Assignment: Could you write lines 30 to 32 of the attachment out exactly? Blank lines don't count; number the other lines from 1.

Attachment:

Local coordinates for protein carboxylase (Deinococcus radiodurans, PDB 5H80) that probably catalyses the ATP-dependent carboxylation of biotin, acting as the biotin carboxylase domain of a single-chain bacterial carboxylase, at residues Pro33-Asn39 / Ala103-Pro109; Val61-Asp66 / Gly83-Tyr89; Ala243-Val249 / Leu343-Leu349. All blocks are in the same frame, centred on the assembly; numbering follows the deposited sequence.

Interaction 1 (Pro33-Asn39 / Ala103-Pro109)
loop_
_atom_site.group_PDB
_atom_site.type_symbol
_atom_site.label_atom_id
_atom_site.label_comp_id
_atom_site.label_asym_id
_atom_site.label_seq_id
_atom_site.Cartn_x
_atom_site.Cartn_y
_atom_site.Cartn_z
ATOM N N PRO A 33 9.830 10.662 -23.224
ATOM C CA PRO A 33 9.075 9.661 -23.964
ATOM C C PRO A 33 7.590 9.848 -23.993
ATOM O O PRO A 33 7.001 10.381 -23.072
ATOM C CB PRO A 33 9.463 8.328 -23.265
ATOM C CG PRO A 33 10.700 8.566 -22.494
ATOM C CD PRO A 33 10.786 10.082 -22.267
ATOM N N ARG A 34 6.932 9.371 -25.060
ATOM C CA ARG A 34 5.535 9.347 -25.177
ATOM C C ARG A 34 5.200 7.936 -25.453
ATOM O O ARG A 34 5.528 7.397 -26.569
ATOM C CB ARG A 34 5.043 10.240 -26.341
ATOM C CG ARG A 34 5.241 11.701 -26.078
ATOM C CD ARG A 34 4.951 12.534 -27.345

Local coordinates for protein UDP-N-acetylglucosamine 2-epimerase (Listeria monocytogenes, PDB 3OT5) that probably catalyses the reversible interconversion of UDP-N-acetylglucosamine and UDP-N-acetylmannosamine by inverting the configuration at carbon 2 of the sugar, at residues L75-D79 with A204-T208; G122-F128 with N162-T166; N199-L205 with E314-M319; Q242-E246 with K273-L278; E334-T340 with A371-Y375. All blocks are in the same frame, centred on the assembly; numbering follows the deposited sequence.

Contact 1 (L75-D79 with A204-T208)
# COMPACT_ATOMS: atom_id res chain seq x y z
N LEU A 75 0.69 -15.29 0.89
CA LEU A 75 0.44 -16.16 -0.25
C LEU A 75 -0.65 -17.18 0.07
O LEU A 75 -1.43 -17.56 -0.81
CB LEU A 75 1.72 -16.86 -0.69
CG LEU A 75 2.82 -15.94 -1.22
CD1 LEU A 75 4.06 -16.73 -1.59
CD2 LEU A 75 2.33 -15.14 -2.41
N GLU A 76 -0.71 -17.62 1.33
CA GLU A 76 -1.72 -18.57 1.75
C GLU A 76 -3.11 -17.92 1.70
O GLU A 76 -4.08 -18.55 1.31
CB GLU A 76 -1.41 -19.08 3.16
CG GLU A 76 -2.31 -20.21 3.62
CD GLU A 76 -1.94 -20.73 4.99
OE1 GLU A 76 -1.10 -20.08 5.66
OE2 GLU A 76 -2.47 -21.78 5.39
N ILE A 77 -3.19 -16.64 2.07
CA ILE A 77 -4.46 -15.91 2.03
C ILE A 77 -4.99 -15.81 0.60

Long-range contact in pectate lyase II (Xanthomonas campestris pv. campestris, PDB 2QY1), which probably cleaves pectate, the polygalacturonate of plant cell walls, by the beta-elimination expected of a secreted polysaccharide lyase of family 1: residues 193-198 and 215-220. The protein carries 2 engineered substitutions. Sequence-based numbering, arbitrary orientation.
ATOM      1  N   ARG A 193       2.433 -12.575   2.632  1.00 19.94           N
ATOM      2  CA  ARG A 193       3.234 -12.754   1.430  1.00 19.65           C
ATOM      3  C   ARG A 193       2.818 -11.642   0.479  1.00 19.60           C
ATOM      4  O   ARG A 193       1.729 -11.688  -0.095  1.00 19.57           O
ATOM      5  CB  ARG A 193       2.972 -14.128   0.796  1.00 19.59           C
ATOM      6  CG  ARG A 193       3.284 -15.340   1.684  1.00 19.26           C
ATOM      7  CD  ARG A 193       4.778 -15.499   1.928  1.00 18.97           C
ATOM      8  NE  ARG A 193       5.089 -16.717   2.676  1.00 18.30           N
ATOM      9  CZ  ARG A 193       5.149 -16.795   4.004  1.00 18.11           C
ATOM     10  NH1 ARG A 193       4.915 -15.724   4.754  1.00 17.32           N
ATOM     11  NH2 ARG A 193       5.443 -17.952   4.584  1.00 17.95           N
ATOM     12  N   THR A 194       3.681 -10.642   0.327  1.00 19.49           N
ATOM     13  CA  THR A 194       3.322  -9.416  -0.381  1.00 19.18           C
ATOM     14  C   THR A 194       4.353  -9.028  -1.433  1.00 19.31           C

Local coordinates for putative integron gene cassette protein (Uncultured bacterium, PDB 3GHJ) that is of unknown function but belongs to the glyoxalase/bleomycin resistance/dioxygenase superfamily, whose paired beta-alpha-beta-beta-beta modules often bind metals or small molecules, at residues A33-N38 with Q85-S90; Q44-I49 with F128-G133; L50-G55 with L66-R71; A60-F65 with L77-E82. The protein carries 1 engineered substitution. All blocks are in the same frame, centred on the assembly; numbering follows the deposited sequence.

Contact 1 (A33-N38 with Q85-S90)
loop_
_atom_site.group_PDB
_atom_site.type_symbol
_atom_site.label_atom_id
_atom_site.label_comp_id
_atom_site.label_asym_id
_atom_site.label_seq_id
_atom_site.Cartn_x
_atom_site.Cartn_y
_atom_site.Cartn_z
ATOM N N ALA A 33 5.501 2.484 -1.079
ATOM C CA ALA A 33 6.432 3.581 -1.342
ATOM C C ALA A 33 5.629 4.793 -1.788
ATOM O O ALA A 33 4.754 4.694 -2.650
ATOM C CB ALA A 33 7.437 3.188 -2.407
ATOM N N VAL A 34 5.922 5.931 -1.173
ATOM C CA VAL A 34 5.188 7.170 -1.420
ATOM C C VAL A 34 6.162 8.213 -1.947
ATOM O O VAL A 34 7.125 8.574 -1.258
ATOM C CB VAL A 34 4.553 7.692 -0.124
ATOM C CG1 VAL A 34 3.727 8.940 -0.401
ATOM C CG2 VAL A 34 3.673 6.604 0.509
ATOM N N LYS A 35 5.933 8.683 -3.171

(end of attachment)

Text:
N LEU A 75 0.69 -15.29 0.89
CA LEU A 75 0.44 -16.16 -0.25
C LEU A 75 -0.65 -17.18 0.07